Applying this to architecture
According to deconstructivist thought, the traditional symbols of architecture take on a different meaning depending on their context. So, a Doric style column was viewed as a very masculine symbol when it was first created, while Corinthian columns were a feminine expression. However, many years after the Ancient Greeks first invented them, both columns moved into having a much more neutral meaning. This is based around a relationship established through semiotics – the study of non-verbal communication, and the way that we get meaning from symbols
In practice, this has allowed deconstructivist architecture to challenge the idea of what a building really is. As a result it’s often very far from what might be considered classic architectural style. Many good examples of deconstructivist architecture have unbelievable curves or multiple right angles and straight lines that defy gravity and symmetry. Architects who create in deconstructivist style, such as Daniel Libeskind, Frank Gehry, Zaha Hadid, Peter Eisenman, often design buildings that are intended to impact on – or interact with – the landscapes around them. In many ways this is the ultimate expression of architectural development – but simply would not have been possible without the thousands of years of construction evolution that took place before.
Examples of iconic European architecture projects
Perhaps one of the most compelling insights into the way architecture has evolved – and where it’s likely to go in the future – are available via the projects that have proven to be the most influential. Europe has been a melting pot of architectural and design talent over the centuries, birthplace of styles such as The Renaissance, and home to much of the innovation that has made architecture what it is today. Some of Europe’s most important architecture projects have also gone on to influence the development of architectural design in other locations across the world.
The Eiffel Tower, France
Construction first began on the Eiffel Tower in 1887. It was created in order to be the entrance to the 1889 World’s Fair and to mark the 100-year anniversary of the French Revolution. At the time of its construction there was a lot of criticism of the design but it has gone on to be one of France’s iconic monuments. Today it is the second tallest freestanding structure in France after the Millau Viaduct. Repainting takes place every seven years and requires 60 tonnes of paint.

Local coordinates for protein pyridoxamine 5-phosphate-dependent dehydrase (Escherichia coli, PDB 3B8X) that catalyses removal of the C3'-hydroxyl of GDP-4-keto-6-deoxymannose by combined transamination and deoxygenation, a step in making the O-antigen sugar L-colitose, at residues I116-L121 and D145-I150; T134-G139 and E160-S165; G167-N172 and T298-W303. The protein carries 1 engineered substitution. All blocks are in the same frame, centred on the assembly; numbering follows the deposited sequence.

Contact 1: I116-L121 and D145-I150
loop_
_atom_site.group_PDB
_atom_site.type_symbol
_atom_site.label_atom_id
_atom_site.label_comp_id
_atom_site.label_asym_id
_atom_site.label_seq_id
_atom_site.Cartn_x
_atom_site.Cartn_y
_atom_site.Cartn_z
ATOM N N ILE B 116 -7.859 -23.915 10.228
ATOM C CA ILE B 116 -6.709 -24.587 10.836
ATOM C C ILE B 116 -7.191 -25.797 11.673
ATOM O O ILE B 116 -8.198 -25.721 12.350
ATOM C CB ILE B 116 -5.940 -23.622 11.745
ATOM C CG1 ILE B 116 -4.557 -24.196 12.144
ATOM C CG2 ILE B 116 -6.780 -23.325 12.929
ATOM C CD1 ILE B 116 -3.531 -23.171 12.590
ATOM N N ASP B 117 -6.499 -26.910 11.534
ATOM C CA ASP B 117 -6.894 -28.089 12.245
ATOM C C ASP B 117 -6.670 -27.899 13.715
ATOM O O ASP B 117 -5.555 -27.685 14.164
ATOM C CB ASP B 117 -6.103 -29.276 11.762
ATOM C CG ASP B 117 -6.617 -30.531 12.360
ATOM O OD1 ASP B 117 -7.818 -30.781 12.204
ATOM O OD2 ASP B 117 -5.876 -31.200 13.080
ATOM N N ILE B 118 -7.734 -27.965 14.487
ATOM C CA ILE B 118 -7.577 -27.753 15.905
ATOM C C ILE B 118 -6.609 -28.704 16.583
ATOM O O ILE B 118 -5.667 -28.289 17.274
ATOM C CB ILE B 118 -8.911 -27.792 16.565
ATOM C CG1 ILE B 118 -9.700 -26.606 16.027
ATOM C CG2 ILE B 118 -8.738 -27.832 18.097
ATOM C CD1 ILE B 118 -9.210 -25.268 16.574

Sagrada Familia, Spain
Gaudi’s cathedral was actually begun by another architect – Francisco de Paula del Villar who resigned from the project before Gaudi stepped in. This Art Nouveau structure was begun in 1882 and parts of it still remain unfinished today. The work that Gaudi did on the building is part of a UNESCO World Heritage Site. The 2.8+ million visitors every year marvel at the strong colours and Gothic motifs that define the design of the cathedral.
Florence Cathedral, Italy
The origins of Florence’s Cathedral date all the way back to the late 13th century – today the cathedral is still in great condition and now the fourth largest in the world. It combines many fine examples of Gothic and Renaissance architecture, including ordered columns and flying buttresses. The dome is of particular interest to visitors, as it was engineered in the same style as the Pantheon in Rome.
Palace of Versailles, France
Although Versailles had some fairly humble origins, thanks to the dedication of Louis XIV (who spent 60% of France’s revenue on it at the time), it became a grande dame of French architecture. Versailles was the principal royal residence of France between 1682 and the start of the French Revolution in 1789. It’s an example of Baroque architecture at its finest and remains one of Europe’s most opulent constructions.
Acropolis of Athens, Greece
Work on the Acropolis was begun in the 5th century BC, making this one of the earliest iconic architectural projects of Europe. It is a fine example of Ancient Greek construction style, in particular the Doric, Ionic and Corinthian orders and was created as a monument to the goddess Athena.
Neuschwanstein Castle, Germany
The ultimate fairytale castle, the 19th century turrets and towers of Neuschwanstein provided the inspiration for Walt Disney’s Cinderella Castle. Romance was always at the heart of the Romanesque revival design of the building but King Ludwig II of Bavaria also intended it to be a sign of his admiration for the composer Richard Wagner.
If there is one building that represents the Roman obsession with columns it is the Colosseum. The structure is defined by its iconic use of columns, which progress from Doric on the ground floor to Ionic on the next floor and then Corinthian. Work first started on the Colosseum in 72 AD and although earthquakes and stone robbers are responsible for a degree of ruin it remains a fine example of imperial Roman architecture today.
Architecture has changed enormously over the centuries, from the temples of the Ancient Greeks to the deconstructivist design of modern pioneers like Zaha Hadid. This evolution provides an exciting signpost towards what we can expect from architecture in the future.